Deloitte Access Economics examines the impact of natural disasters on people, the environment and our communities in a series of reports for the Australian Business Roundtable for Disaster Resilience and Safer Communities.
The Australian Business Roundtable for Disaster Resilience and Safer Communities was formed in December 2012 by the Chief Executive Officers of: Australian Red Cross, Insurance Australia Group, Investa Property Group, Munich Re, Optus and Westpac Group.
This body of work supports a growing national awareness of the need for disaster mitigation and resilience due to the increasing prevalence and cost of natural disasters. Visit the website.
This report uses three different climate change scenarios to estimate their impact on the cost of natural disasters. Over the next 40 years the different climate change trajectories will lead to a $125 billion difference in cumulative cost in present value. Even if a low emission scenario is achieved – whereby timely action will see net emissions start to fall and reach zero by 2100, the cost of natural disasters is forecast to be $1.2 trillion in cumulative costs over the next forty years.
Using new data which reports damage costs at a more granular level, this report finds that coastal population centres in South East Queensland and North East NSW will experience some of the highest increases in costs as they become more exposed to tropical cyclones and floods, as warming oceans enable tropical cyclones to move further south. Further investment in disaster resilience is essential to lessen the potential increase in costs. This includes physical measures, such as resilient infrastructure, and community measures, such as preparedness programs.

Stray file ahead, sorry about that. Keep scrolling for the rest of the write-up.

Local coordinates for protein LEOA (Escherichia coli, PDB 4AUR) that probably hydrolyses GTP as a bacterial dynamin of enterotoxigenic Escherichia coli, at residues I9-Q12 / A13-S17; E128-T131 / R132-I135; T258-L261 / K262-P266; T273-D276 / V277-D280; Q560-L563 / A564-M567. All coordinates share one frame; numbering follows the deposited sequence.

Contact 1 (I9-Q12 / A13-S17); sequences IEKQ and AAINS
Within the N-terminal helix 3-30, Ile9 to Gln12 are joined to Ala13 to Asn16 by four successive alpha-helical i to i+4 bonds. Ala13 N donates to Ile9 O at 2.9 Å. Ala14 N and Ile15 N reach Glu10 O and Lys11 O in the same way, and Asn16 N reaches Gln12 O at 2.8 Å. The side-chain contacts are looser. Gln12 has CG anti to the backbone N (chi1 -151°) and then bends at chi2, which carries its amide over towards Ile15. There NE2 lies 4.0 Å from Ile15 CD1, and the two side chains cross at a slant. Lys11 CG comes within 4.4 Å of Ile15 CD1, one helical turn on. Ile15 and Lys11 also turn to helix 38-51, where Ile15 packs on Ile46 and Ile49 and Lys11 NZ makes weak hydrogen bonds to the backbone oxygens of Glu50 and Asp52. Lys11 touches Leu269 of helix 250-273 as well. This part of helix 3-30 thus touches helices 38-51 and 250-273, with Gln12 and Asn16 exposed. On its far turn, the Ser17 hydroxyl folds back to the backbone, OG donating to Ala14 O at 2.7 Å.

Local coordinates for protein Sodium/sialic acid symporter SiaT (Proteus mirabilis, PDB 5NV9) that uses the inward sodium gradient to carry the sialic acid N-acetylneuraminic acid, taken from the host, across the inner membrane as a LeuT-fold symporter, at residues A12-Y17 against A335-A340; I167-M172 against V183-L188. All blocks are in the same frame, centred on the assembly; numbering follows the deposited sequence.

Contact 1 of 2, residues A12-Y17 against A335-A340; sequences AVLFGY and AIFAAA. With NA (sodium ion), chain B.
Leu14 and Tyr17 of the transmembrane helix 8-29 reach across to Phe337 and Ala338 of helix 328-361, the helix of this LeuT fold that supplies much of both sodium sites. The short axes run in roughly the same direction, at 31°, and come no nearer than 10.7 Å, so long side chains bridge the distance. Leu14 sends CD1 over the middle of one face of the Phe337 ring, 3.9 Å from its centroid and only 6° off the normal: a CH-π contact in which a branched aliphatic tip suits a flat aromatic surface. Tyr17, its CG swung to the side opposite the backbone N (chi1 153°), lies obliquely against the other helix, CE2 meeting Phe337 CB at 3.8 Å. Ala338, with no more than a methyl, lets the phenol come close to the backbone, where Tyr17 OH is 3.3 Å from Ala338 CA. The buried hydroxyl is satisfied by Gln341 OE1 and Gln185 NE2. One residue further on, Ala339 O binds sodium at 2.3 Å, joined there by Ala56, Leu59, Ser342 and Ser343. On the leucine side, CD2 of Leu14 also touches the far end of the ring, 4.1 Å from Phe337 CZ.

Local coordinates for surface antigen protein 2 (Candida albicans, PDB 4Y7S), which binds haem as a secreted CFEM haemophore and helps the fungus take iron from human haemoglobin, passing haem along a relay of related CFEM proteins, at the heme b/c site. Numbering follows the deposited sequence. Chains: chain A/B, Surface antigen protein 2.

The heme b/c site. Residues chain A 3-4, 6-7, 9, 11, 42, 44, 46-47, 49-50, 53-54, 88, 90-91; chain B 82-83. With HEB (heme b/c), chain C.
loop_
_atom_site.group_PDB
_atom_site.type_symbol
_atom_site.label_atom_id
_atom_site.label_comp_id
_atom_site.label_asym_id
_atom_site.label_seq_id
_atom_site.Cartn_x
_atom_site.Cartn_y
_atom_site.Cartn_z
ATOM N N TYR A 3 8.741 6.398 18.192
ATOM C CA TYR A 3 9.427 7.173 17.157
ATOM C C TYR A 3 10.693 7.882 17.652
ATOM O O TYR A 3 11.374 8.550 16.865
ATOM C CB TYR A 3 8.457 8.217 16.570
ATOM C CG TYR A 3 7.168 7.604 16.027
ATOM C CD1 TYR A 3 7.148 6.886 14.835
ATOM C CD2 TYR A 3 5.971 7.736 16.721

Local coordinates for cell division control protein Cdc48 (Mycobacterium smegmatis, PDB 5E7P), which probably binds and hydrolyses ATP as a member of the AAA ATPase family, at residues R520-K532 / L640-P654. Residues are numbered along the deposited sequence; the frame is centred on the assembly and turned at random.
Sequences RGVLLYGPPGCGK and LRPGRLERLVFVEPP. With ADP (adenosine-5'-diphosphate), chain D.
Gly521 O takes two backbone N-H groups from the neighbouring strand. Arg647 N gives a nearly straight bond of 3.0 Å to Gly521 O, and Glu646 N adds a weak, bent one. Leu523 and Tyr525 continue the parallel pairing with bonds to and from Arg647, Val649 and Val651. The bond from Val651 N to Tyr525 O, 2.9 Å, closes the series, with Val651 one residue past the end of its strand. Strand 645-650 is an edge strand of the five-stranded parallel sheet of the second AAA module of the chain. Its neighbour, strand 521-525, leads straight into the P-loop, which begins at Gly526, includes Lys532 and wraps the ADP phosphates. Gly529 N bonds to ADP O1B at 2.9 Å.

This report finds that the total economic cost of natural disasters is growing and will reach $39 billion per year by 2050. These costs include significant, and often long-term, social impacts, including death and injury and impacts on employment, education, community networks, health and wellbeing.
The report considers challenges for disaster resilience in the states and territories, and the role of these governments in collaboration with other jurisdictions, community and business. Further investment in disaster resilience is essential to lessen the forecast increase in costs. This includes physical measures, such as resilient infrastructure, and community measures, such as preparedness programs.
This report investigates the decision-making process for new ‘hard’ infrastructure assets in light of disaster risks, including the various Commonwealth and state guidelines for comparing project options through cost-benefit analysis. It also builds the case for embedding resilience considerations into this process, and offers practical steps to do so.
This report expands on Building our nation’s resilience to natural disasters by valuing some of the broader social impacts of natural disasters to better understand the total cost of natural disasters in Australia.
This report provides an overview of natural disaster data and research in Australia, and reinforced the need for better coordination and transparency of disaster risk and resilience information.